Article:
Perhaps my deep interest and draw to monasticism originates from the fact that the two traditions I most identify with – Christianity as my family and cultural religion and Buddhism as my chosen religion – also contain the largest monastic traditions in the world. These are by no means the only monastic traditions (and I will treat some of the insights from other traditions in future posts), but they are a useful place to start.
In the wonderfully rich Encyclopedia of Monasticism, Mathieu Boisvert analyzes the monastic practices of early Christian and Buddhist monks and finds an essential thread in both: the single-minded dedication to a goal (1). For Christian monks, that goal is union with God; for Buddhists, it is realizing nirvana.
Boisvert also notes some similarities between traditions on how this commitment manifests. Both traditions value celibacy as a means to remove relational distractions from one’s life. Similarly, there is an emphasis on seclusion so one can focus on practice and avoid attachments to worldly things – this includes physical seclusion and wandering from place to place, though becoming internally solitary and cultivating a feeling of being a stranger in the world and to oneself is even more important. Contemplation of death and dead bodies was practiced by both traditions as one means to realize these ends. Monks aimed to experience a “harmonious and undivided mind” on the path to realizing the primary goal, which ultimately led to a falling away of cognition and full contemplation of that goal.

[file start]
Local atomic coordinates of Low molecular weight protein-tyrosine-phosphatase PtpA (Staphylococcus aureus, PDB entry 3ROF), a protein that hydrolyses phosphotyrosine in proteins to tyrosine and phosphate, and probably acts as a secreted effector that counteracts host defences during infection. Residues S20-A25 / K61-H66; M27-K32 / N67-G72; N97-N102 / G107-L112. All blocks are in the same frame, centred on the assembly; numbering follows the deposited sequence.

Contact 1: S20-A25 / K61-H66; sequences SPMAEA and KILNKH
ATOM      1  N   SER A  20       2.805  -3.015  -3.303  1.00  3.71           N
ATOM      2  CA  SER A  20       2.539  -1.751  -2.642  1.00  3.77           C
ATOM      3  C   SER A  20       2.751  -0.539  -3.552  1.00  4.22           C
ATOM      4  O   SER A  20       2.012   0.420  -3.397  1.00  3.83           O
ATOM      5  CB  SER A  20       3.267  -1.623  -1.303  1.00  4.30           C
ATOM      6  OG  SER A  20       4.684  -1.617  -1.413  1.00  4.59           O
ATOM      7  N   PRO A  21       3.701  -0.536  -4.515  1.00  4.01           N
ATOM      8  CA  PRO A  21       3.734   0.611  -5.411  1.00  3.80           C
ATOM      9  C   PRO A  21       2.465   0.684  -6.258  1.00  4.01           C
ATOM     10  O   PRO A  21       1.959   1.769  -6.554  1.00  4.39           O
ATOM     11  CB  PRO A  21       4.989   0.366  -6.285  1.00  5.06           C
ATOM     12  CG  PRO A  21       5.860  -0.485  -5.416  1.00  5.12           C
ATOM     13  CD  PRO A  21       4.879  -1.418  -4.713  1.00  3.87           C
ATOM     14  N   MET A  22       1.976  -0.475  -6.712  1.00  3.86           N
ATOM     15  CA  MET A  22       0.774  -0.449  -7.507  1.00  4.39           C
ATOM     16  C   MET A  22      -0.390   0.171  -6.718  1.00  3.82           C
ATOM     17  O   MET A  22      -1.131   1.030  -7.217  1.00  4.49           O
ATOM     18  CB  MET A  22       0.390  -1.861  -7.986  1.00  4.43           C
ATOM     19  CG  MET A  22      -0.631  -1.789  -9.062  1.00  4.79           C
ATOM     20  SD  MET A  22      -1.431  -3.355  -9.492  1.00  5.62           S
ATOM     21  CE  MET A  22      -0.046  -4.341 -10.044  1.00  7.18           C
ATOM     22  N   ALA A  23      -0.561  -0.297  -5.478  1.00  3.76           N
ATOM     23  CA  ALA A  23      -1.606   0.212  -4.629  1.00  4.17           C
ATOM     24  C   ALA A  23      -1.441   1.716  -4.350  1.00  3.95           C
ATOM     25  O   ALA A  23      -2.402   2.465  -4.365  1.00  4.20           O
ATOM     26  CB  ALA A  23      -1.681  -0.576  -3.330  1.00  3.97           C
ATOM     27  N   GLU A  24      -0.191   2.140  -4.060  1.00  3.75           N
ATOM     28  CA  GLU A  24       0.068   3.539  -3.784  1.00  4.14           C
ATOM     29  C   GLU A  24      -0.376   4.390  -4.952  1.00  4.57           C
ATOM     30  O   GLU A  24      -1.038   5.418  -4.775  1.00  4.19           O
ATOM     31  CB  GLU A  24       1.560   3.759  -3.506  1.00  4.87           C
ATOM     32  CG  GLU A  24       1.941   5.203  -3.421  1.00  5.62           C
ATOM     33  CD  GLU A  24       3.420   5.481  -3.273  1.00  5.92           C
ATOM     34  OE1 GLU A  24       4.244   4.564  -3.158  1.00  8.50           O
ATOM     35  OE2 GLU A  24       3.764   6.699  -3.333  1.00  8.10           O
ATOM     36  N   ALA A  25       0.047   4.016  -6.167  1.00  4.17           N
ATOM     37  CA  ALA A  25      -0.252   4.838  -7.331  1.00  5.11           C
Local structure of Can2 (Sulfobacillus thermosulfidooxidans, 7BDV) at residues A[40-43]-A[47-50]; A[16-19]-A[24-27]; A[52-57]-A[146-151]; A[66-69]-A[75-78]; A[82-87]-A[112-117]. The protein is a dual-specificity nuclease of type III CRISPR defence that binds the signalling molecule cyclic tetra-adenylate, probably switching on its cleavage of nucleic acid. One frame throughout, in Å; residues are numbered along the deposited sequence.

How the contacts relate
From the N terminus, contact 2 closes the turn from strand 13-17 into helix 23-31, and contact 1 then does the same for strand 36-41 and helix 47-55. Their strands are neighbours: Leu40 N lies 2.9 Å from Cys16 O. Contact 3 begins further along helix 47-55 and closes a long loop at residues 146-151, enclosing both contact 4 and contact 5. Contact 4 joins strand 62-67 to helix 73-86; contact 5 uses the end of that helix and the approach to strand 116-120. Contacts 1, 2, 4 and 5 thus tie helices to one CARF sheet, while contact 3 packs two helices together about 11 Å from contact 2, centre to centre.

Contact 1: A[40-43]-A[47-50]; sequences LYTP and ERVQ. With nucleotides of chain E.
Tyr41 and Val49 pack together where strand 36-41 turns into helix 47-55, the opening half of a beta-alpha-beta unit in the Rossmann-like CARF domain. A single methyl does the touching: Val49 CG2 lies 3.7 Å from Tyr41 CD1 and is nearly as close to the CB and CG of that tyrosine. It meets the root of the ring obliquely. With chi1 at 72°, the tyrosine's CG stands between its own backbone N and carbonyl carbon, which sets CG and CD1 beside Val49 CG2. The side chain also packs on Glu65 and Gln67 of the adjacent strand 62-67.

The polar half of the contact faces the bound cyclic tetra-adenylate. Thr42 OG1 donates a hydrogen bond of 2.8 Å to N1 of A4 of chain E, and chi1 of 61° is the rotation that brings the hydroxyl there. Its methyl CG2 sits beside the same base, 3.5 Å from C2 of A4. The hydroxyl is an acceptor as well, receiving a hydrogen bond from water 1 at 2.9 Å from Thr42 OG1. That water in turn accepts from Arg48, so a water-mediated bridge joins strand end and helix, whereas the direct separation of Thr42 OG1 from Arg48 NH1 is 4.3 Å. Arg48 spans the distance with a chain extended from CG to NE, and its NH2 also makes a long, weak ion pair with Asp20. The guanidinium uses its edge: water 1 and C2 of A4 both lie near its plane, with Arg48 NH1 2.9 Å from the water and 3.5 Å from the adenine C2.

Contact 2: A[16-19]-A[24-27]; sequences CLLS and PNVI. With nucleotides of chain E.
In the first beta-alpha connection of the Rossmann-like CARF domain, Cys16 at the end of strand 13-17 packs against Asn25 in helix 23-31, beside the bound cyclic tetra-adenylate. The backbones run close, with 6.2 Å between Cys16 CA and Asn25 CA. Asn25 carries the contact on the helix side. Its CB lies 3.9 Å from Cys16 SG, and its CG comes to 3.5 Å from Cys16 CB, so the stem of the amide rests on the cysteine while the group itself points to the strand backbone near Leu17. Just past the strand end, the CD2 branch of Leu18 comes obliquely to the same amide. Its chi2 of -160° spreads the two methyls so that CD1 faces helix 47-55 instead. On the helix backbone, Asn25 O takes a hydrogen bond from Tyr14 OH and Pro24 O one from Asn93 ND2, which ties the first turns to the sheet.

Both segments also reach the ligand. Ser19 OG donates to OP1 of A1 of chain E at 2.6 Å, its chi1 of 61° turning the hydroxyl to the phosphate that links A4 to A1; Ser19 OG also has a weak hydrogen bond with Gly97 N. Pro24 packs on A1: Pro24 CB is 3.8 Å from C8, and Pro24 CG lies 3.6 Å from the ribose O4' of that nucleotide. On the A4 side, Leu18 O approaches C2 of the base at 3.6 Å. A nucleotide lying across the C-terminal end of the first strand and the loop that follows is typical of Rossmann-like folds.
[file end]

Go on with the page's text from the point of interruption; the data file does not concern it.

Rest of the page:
Single-minded focus is an important aspect of meditation, and runs contrary to our contemporary value of multi-tasking. But the single-minded commitment that Boisvert points to is greater than a focus of attention. It is a full-bodied, full-minded, and full-emotioned dedication to realizing ultimate truth or ultimate divinity. Full-bodied, meaning it takes work of the body to achieve, working with the body’s mortality, its desires and its limitations, as well as it gifts, such as its capacity to wander. Full-minded, meaning it takes mental dedication to work through cognitive distractions and ultimately through cognition itself. And full-emotioned in that the emotions must be understood and dealt-with in a way that they don’t keep the monk from attaining their goal.
It is important to remember (and remind myself, always) that this commitment is not to anything of the world. Early Christian and Buddhist monks gave up their homes, families, possessions, relationships, and often their names and other parts of their identities, in their aim to realize union or nirvana. The monk is not committed to a career, to financial stability, to recognition.
I am forever practicing this, reminding myself that there is nothing fulfilling in the world, and that I am, indeed, unfulfillable. The Buddhist teachings that there is nothing permanent in the world, including the self, and that life is suffering, elucidate these truths.
As is the tradition in Soto Zen, I will depart with a gassho, in which I bow to you with my hands pressed together. One way it has been described to me is, “buddha bowing to buddha.” Or roughly, the Buddha nature in me bows to the Buddha nature in you, understanding that there is no real me, no real you, and no real separation between us.
Please share any thoughts or comments you may have, or contact me directly if you have ideas for future posts.
(1) Mathieu Boisvert, “Origins: Comparative Perspectives,” in Encyclopedia of Monasticism, ed. William M. Johnston and Claire Renkin (Chicago: Fitzroy Dearborn, 2000), 2:967.
(2) Image from http://belosticalle.blogspot.com/2016_01_01_archive.html
(3) Image from https://en.wikipedia.org/wiki/Ananda